This is the fifth in a six-month series on reforming Social Security and Medicare.
The Social Security and Medicare trustees issued their annual reports belatedly this year. They waited until mid-year to include updated actuarial information that included the new Medicare surtax on high-income Americans and the even-higher tax on investment income, along with other actuarial assumptions contained in the 2010 health-care reform legislation.
The new revenue feature was double-counted by the Congressional Budget Office when health-care reform, or the Affordable Care Act (ACA), was passed. Beginning in 2013, the new law imposes a hefty 3.8 percent income surtax on wealthier investors to help fund Medicare -- in the first break from payroll-tax financing in the 75-year history of Social Security and Medicare. Washington's duplicitous double-counting is now obvious: The same tax obviously can't pay for health-care reform to expand access for the uninsured, and also pay for Medicare benefits for the already-insured. But sadly, this is Washington D.C., where such feats of fiscal prestidigitation have become routine.
Putting that issue aside, the big media news from the trustees was that on the surface, Medicare's funding problems have been magically "solved" by the ACA. The long-run actuarial deficiency plunged from 3.88 percent of national payrolls to a mere 0.66 percent almost overnight. The new Medicare surtax was maybe a quarter or a third of that, but the rest of the "solution" is an assumption that health-care costs will magically decline because we all want them to. The productivity assumptions that underlie these estimates require a reversal of cost trends without any realistic economic foundation. The ACA created a new independent medical advisory board to recommend that the Secretary of Health and Human Services cut doctors' fees if the assumptions don't pan out. I'll believe that when I see it, in light of Congressional unwillingness to accomplish that task in recent decades -- and the real-world, supply-demand economics of ever-more patients versus a limited supply of health-care professionals.
In any other line of finance, this would be called magical thinking. The trustees' report itself includes a major disclaimer that these assumptions are highly suspect. In fact, the chief actuary issued what journalists have called an "adverse opinion" with alternative projections. Unless the disputed assumptions actually play out, the Medicare program will go the way of public pension funds that made similar heroic assumptions: the funding ratio will decline, and future contribution rates will escalate. We've seen this movie before.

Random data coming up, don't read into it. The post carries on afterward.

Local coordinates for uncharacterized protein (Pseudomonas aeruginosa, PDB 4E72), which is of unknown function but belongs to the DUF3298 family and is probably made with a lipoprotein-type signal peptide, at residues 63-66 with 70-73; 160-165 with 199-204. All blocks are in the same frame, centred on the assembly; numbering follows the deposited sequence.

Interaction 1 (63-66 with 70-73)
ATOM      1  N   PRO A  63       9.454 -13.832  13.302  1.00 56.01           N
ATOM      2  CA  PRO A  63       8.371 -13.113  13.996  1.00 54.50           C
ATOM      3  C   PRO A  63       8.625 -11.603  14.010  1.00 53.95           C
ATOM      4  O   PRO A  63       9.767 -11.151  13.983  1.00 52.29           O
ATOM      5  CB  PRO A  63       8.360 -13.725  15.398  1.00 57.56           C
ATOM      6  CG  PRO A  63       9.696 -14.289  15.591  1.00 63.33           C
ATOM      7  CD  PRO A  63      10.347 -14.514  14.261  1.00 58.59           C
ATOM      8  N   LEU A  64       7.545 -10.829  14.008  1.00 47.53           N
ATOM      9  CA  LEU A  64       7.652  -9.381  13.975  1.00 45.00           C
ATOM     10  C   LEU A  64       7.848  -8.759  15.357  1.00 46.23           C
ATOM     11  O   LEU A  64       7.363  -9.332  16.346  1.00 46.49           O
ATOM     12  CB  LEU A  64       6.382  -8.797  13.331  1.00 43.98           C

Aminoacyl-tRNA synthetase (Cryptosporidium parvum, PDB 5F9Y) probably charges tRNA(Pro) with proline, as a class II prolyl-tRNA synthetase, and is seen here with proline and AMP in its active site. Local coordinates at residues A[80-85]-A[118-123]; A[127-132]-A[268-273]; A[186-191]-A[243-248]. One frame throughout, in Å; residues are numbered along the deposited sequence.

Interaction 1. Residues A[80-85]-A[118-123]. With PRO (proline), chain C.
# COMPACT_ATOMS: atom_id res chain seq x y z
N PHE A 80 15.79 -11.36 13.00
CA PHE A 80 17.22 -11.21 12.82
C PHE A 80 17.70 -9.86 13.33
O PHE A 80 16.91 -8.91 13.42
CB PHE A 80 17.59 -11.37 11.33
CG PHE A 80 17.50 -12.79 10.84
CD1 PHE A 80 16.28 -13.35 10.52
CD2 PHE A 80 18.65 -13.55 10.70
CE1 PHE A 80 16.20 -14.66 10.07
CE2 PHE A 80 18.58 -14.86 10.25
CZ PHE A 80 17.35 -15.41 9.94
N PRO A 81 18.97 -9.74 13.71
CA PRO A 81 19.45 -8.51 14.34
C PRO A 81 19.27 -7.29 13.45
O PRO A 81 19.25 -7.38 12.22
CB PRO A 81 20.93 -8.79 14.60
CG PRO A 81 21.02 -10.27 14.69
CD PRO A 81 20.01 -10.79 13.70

In this context, my previous policy suggestion takes on even greater importance. The president's fiscal commission would be foolhardy to accept the rose-colored projections in the latest trustees report without offering a Plan B that would kick into effect if reality turns less rosy. My suggestion is that in years when the actuarial assumptions are not met, there should be automatic adjustments on the benefits side so that we don't keep digging a deeper hole. Here are the key features:
The actuarial autopilot would require automatic benefits adjustments in the future if ongoing revenues are insufficient for either Social Security or Medicare. When fiscal reality falls short of the assumptions, the actuarial autopilot would trigger the following actions, as future revenues earmarked for these programs are projected actuarially to fall short of their costs:
As explained in my original column, Fixing Social Security and Medicare, it would be preferable to first explicitly raise the normal retirement ages to reflect increasing longevity, and then cap the COLAs at $400 a year by statute. That would cut the structural deficits in both programs. But we still need this additional autopilot provision to ensure that benefits thereafter don't outstrip available revenues.
By making these incremental budget-balancing actions automatic, the fiscal problems of these two vital programs cannot snowball by neglect and political avoidance, as they have in the past. If benefits are frozen and retirement ages are raised, Congress will ultimately be compelled to take constructive actions. That will make our elected officials accountable for curing financial shortfalls, instead of passing them along to the next session.
Getting lawmakers to put such provision into law will be difficult. If the president's bipartisan fiscal responsibility commission proposes this concept, it would help provide the "air cover" that Congress needs. Otherwise we'll just keep kicking the can to the next generation. At some point, younger Americans will need to assert their interests and demand that lawmakers take actions to prevent an intergenerational train wreck.
Public pension officials, employers and state legislators should think about variations on this theme when they design new benefits tiers for new state and local government employees. If states adopt similar formal plan provisions to cap or freeze COLAs and increase incumbent workers' retirement ages incrementally when plans are chronically underfunded (by more than a normal recessionary financial market cycle of 15 percent), future public employees and retirees could no longer claim to have irreversible property rights to pensions at future taxpayer expense. That's far easier to accomplish than amendments to the state constitutions and abridging contract law. A "collective defined contribution" plan as described in my previous column on hybrid pensions is another, similar approach. For once, all stakeholders will have a common interest to assure that pension plans are properly and soundly funded.
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